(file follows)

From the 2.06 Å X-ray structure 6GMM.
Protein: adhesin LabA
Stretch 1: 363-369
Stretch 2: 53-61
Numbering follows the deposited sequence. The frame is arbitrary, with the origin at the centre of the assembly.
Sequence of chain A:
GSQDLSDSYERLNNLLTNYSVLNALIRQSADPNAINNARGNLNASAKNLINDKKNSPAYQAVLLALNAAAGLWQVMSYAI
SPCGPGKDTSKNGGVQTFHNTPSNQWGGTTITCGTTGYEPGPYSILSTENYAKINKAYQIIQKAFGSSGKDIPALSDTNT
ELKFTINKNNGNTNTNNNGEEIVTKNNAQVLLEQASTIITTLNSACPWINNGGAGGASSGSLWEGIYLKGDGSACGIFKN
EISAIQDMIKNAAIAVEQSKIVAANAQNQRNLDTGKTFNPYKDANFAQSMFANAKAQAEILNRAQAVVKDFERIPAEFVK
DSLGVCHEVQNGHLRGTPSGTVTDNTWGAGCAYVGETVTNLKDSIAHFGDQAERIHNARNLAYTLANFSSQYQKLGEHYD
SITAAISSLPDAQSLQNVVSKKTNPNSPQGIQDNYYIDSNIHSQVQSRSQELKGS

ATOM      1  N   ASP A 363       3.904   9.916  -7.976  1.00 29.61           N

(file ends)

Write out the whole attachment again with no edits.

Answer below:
From the 2.06 Å X-ray structure 6GMM.
Protein: adhesin LabA
Stretch 1: 363-369
Stretch 2: 53-61
Numbering follows the deposited sequence. The frame is arbitrary, with the origin at the centre of the assembly.
Sequence of chain A:
GSQDLSDSYERLNNLLTNYSVLNALIRQSADPNAINNARGNLNASAKNLINDKKNSPAYQAVLLALNAAAGLWQVMSYAI
SPCGPGKDTSKNGGVQTFHNTPSNQWGGTTITCGTTGYEPGPYSILSTENYAKINKAYQIIQKAFGSSGKDIPALSDTNT
ELKFTINKNNGNTNTNNNGEEIVTKNNAQVLLEQASTIITTLNSACPWINNGGAGGASSGSLWEGIYLKGDGSACGIFKN
EISAIQDMIKNAAIAVEQSKIVAANAQNQRNLDTGKTFNPYKDANFAQSMFANAKAQAEILNRAQAVVKDFERIPAEFVK
DSLGVCHEVQNGHLRGTPSGTVTDNTWGAGCAYVGETVTNLKDSIAHFGDQAERIHNARNLAYTLANFSSQYQKLGEHYD
SITAAISSLPDAQSLQNVVSKKTNPNSPQGIQDNYYIDSNIHSQVQSRSQELKGS

ATOM      1  N   ASP A 363       3.904   9.916  -7.976  1.00 29.61           N